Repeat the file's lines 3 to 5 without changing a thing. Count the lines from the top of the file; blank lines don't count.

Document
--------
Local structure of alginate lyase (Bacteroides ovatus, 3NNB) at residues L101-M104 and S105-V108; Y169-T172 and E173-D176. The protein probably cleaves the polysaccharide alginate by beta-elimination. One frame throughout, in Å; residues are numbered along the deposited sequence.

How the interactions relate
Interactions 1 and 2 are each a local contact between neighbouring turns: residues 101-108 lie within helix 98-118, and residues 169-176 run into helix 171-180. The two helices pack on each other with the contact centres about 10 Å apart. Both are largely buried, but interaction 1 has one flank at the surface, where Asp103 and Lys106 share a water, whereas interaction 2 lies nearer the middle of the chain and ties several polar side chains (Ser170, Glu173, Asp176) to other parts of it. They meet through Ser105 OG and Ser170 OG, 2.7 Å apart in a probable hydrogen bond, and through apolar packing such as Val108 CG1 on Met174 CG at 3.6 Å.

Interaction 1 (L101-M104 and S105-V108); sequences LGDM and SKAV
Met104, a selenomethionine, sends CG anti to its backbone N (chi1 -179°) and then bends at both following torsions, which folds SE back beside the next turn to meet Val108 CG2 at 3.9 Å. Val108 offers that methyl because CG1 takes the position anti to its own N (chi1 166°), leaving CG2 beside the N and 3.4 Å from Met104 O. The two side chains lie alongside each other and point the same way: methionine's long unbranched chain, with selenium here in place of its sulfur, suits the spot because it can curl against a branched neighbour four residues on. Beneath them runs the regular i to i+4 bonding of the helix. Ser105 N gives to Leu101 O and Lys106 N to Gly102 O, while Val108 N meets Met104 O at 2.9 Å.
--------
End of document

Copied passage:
Interactions 1 and 2 are each a local contact between neighbouring turns: residues 101-108 lie within helix 98-118, and residues 169-176 run into helix 171-180. The two helices pack on each other with the contact centres about 10 Å apart. Both are largely buried, but interaction 1 has one flank at the surface, where Asp103 and Lys106 share a water, whereas interaction 2 lies nearer the middle of the chain and ties several polar side chains (Ser170, Glu173, Asp176) to other parts of it. They meet through Ser105 OG and Ser170 OG, 2.7 Å apart in a probable hydrogen bond, and through apolar packing such as Val108 CG1 on Met174 CG at 3.6 Å.

Interaction 1 (L101-M104 and S105-V108); sequences LGDM and SKAV
Met104, a selenomethionine, sends CG anti to its backbone N (chi1 -179°) and then bends at both following torsions, which folds SE back beside the next turn to meet Val108 CG2 at 3.9 Å. Val108 offers that methyl because CG1 takes the position anti to its own N (chi1 166°), leaving CG2 beside the N and 3.4 Å from Met104 O. The two side chains lie alongside each other and point the same way: methionine's long unbranched chain, with selenium here in place of its sulfur, suits the spot because it can curl against a branched neighbour four residues on. Beneath them runs the regular i to i+4 bonding of the helix. Ser105 N gives to Leu101 O and Lys106 N to Gly102 O, while Val108 N meets Met104 O at 2.9 Å.